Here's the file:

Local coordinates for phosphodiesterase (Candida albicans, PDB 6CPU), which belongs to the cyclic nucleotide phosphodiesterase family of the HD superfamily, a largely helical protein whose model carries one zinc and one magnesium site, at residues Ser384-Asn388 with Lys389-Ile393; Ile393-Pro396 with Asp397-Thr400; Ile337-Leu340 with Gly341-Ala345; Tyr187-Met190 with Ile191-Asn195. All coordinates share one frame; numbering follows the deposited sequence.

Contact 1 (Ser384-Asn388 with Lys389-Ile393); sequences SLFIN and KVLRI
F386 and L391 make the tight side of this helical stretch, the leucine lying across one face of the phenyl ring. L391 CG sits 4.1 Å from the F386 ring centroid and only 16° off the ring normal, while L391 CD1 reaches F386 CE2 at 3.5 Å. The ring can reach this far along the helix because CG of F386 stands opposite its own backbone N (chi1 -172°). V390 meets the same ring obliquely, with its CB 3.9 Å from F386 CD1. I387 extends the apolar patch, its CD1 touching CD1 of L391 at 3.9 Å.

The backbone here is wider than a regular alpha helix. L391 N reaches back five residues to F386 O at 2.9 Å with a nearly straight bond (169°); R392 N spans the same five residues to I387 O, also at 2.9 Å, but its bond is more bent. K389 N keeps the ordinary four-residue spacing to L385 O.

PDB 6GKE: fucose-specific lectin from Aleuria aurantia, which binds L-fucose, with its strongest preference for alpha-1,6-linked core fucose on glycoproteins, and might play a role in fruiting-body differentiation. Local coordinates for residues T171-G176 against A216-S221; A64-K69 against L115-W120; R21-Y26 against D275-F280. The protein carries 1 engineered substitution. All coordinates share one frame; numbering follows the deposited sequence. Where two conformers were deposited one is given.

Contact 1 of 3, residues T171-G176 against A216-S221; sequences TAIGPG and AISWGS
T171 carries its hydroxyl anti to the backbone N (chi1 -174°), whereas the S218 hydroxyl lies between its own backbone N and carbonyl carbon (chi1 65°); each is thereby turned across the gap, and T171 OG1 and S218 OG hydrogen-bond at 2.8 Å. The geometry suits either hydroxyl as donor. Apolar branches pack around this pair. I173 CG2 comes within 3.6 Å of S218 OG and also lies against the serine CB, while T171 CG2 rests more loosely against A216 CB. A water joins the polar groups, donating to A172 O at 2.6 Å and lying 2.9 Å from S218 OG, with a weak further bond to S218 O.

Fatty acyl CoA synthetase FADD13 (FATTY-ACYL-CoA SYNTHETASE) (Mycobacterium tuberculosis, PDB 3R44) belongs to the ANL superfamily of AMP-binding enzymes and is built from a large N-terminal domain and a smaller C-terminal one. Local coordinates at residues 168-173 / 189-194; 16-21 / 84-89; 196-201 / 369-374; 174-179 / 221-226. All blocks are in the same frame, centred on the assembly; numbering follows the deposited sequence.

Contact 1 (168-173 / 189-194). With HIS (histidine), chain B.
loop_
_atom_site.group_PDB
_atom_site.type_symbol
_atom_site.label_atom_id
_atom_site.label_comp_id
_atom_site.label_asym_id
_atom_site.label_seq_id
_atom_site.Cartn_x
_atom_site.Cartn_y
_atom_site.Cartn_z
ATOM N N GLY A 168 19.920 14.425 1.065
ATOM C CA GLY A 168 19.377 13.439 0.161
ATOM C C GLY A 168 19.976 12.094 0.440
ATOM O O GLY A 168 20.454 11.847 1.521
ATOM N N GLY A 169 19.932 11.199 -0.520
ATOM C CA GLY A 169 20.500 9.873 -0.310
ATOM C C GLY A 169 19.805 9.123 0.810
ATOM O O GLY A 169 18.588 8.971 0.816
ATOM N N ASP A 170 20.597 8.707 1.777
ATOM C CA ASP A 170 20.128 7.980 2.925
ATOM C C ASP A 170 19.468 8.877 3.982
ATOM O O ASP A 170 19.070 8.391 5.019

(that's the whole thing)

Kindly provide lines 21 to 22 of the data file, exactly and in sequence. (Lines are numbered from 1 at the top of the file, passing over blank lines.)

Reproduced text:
ATOM C CA GLY A 168 19.377 13.439 0.161
ATOM C C GLY A 168 19.976 12.094 0.440